What to Know About the Waters of the United States (WOTUS) Rule

Date: January 27, 2020

New Waters of the United States (WOTUS) Rule Provides Clarity and Predictability for Small Businesses and Landowners

In a move that will benefit many small business landowners, the U.S. Environmental Protection Agency (EPA) and the Army Corps of Engineers finalized a joint rule on January 23, 2020, to narrow and more carefully delineate federal jurisdiction under the Clean Water Act. This comes on the heels of a decision by the Trump Administration to officially rescind a 2015 rule that had sought an extreme expansion of Clean Water Act (CWA) regulation over private property—restricting even lands that are dry most of the year.

After throwing-out the Obama-era “Waters of the United States” (WOTUS) Rule in response to a lawsuit filed by NFIB and other business groups, EPA’s newly issued 2020 WOTUS rule should provide greater clarity for landowners who have historically struggled to know whether they can safely develop or use portions of their land that are occasionally wet. The 2020 WOTUS rule makes clear that private property is not subject to CWA regulation if it is wet only in response to rainfall from a storm. Water flow that is only “ephemeral” may be regulated at the state level, but is not subject to federal regulation.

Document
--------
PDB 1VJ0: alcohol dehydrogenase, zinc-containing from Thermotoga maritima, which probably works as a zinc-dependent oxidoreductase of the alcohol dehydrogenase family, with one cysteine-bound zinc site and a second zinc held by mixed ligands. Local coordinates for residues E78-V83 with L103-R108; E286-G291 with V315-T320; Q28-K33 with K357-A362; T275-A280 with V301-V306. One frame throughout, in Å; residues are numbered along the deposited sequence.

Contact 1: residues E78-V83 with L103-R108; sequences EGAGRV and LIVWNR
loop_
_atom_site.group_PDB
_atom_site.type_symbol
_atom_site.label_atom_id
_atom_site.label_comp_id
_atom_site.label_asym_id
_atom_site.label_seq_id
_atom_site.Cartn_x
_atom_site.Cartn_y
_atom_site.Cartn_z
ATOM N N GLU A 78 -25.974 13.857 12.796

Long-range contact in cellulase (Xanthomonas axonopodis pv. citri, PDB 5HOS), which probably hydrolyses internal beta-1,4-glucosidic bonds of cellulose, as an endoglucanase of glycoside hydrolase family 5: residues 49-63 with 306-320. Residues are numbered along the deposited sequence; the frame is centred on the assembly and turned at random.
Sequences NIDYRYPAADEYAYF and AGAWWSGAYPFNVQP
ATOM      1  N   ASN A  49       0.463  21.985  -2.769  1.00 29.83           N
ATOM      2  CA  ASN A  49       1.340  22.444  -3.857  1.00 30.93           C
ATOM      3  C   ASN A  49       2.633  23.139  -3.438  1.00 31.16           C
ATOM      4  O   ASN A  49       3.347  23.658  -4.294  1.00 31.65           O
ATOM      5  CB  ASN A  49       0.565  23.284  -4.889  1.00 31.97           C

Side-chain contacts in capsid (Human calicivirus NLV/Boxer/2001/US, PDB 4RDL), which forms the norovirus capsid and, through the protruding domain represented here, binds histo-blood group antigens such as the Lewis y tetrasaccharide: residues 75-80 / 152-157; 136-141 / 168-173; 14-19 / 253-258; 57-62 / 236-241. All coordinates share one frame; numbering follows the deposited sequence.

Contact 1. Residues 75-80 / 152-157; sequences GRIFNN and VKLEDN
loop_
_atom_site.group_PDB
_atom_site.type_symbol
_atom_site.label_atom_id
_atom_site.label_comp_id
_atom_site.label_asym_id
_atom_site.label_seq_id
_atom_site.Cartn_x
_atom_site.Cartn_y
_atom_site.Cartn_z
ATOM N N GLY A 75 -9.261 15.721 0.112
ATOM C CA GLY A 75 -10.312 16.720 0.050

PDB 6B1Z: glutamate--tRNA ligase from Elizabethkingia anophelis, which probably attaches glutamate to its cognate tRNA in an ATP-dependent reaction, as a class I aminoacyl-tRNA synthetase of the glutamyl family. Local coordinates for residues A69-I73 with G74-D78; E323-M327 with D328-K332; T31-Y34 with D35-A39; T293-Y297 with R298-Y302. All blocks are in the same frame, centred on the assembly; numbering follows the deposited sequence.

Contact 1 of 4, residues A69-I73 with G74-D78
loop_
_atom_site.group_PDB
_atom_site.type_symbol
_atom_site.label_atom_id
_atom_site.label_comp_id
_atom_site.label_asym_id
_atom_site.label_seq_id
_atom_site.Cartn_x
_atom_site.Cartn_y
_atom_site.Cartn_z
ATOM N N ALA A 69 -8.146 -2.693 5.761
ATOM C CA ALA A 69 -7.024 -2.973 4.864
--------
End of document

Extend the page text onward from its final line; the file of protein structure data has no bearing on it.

The new 2020 WOTUS Rule clarifies that only the following waters are subject to CWA regulation:

  • Traditional navigable waters (e.g., oceans, bays, sounds, rivers);
  • Streams and other tributaries with a continuous surface connection to traditional navigable waters on a regular basis in a typical year;
  • Lakes, ponds and other impoundments with a continuous surface connection to traditional navigable waters on a regular basis in a typical year; and
  • Wetlands that touch traditional navigable waters, or other regulated waters.

NFIB filed comments in support of EPA’s proposal to simplify the test for determining Clean Water Act jurisdiction. Landowners risk ruinous penalties if they inadvertently violate the CWA by adding fill or dredging within “waters of the United States.” NFIB had called upon EPA and Army Corps, throughout the litigation and rulemaking process, to provide rules that could be understood by ordinary individuals, and easily applied inspectors in the field.

Businesses with questions about Clean Water Act regulation and or the 2020 WOTUS Rule can contact the NFIB Small Business Legal Center at 800-NFIB-NOW. Luke Wake of the NFIB Small Business Legal Center will be happy to discuss your concerns.

This alert is for informational purposes only and does not constitute legal advice.


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